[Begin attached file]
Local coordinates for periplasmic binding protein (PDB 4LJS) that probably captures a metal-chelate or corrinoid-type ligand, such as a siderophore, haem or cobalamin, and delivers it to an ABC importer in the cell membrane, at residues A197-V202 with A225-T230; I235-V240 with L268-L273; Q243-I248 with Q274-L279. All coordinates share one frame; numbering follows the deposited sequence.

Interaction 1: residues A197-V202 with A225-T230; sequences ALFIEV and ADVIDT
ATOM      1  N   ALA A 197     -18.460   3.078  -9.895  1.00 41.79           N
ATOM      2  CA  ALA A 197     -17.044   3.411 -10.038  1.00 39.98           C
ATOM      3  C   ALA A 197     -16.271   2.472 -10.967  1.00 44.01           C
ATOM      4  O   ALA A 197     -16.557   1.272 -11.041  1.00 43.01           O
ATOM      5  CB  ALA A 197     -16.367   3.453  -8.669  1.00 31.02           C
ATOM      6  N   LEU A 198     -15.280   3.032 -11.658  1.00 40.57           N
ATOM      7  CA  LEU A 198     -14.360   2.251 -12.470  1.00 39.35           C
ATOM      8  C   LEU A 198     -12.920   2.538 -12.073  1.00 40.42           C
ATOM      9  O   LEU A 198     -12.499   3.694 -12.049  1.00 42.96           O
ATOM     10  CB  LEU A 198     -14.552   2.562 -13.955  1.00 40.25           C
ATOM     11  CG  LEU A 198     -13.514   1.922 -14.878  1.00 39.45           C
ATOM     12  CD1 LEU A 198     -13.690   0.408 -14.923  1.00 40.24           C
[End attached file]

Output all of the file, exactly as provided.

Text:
Local coordinates for periplasmic binding protein (PDB 4LJS) that probably captures a metal-chelate or corrinoid-type ligand, such as a siderophore, haem or cobalamin, and delivers it to an ABC importer in the cell membrane, at residues A197-V202 with A225-T230; I235-V240 with L268-L273; Q243-I248 with Q274-L279. All coordinates share one frame; numbering follows the deposited sequence.

Interaction 1: residues A197-V202 with A225-T230; sequences ALFIEV and ADVIDT
ATOM      1  N   ALA A 197     -18.460   3.078  -9.895  1.00 41.79           N
ATOM      2  CA  ALA A 197     -17.044   3.411 -10.038  1.00 39.98           C
ATOM      3  C   ALA A 197     -16.271   2.472 -10.967  1.00 44.01           C
ATOM      4  O   ALA A 197     -16.557   1.272 -11.041  1.00 43.01           O
ATOM      5  CB  ALA A 197     -16.367   3.453  -8.669  1.00 31.02           C
ATOM      6  N   LEU A 198     -15.280   3.032 -11.658  1.00 40.57           N
ATOM      7  CA  LEU A 198     -14.360   2.251 -12.470  1.00 39.35           C
ATOM      8  C   LEU A 198     -12.920   2.538 -12.073  1.00 40.42           C
ATOM      9  O   LEU A 198     -12.499   3.694 -12.049  1.00 42.96           O
ATOM     10  CB  LEU A 198     -14.552   2.562 -13.955  1.00 40.25           C
ATOM     11  CG  LEU A 198     -13.514   1.922 -14.878  1.00 39.45           C
ATOM     12  CD1 LEU A 198     -13.690   0.408 -14.923  1.00 40.24           C